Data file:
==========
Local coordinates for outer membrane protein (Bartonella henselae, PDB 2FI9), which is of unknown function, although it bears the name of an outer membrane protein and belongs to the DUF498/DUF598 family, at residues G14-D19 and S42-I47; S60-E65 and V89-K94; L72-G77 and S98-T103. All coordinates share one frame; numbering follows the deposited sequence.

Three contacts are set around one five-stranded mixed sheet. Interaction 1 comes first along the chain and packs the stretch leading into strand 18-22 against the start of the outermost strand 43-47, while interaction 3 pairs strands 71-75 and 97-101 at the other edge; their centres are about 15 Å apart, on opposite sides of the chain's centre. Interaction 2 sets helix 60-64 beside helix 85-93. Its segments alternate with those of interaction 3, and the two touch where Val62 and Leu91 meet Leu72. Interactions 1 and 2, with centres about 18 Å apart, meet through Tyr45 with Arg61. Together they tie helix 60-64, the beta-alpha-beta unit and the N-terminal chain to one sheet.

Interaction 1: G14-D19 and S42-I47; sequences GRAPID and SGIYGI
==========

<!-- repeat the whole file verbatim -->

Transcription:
Local coordinates for outer membrane protein (Bartonella henselae, PDB 2FI9), which is of unknown function, although it bears the name of an outer membrane protein and belongs to the DUF498/DUF598 family, at residues G14-D19 and S42-I47; S60-E65 and V89-K94; L72-G77 and S98-T103. All coordinates share one frame; numbering follows the deposited sequence.

Three contacts are set around one five-stranded mixed sheet. Interaction 1 comes first along the chain and packs the stretch leading into strand 18-22 against the start of the outermost strand 43-47, while interaction 3 pairs strands 71-75 and 97-101 at the other edge; their centres are about 15 Å apart, on opposite sides of the chain's centre. Interaction 2 sets helix 60-64 beside helix 85-93. Its segments alternate with those of interaction 3, and the two touch where Val62 and Leu91 meet Leu72. Interactions 1 and 2, with centres about 18 Å apart, meet through Tyr45 with Arg61. Together they tie helix 60-64, the beta-alpha-beta unit and the N-terminal chain to one sheet.

Interaction 1: G14-D19 and S42-I47; sequences GRAPID and SGIYGI